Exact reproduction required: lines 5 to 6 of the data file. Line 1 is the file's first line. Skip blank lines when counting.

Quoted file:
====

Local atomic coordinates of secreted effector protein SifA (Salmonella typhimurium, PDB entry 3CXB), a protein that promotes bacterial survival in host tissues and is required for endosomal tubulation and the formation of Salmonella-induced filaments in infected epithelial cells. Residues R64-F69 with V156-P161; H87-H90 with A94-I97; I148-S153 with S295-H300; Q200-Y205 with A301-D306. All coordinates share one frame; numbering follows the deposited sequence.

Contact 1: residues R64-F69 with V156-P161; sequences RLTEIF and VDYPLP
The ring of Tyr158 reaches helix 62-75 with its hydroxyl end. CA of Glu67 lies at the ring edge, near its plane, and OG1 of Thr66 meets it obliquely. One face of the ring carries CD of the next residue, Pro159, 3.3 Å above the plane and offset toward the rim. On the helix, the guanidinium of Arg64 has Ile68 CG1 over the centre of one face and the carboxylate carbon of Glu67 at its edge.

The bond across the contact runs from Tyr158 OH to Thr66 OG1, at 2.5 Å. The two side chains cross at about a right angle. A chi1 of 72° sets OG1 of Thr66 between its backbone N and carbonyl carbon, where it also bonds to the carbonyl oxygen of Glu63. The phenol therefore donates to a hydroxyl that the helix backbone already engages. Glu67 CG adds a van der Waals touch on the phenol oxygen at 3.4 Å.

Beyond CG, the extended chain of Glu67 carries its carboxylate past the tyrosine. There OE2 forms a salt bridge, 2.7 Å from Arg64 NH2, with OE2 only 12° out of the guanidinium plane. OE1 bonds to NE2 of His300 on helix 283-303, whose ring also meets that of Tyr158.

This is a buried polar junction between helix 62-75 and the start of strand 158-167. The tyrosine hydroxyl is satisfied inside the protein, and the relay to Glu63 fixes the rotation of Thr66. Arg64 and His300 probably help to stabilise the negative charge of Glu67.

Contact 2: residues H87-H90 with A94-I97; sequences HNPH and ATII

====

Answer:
Beyond CG, the extended chain of Glu67 carries its carboxylate past the tyrosine. There OE2 forms a salt bridge, 2.7 Å from Arg64 NH2, with OE2 only 12° out of the guanidinium plane. OE1 bonds to NE2 of His300 on helix 283-303, whose ring also meets that of Tyr158.

This is a buried polar junction between helix 62-75 and the start of strand 158-167. The tyrosine hydroxyl is satisfied inside the protein, and the relay to Glu63 fixes the rotation of Thr66. Arg64 and His300 probably help to stabilise the negative charge of Glu67.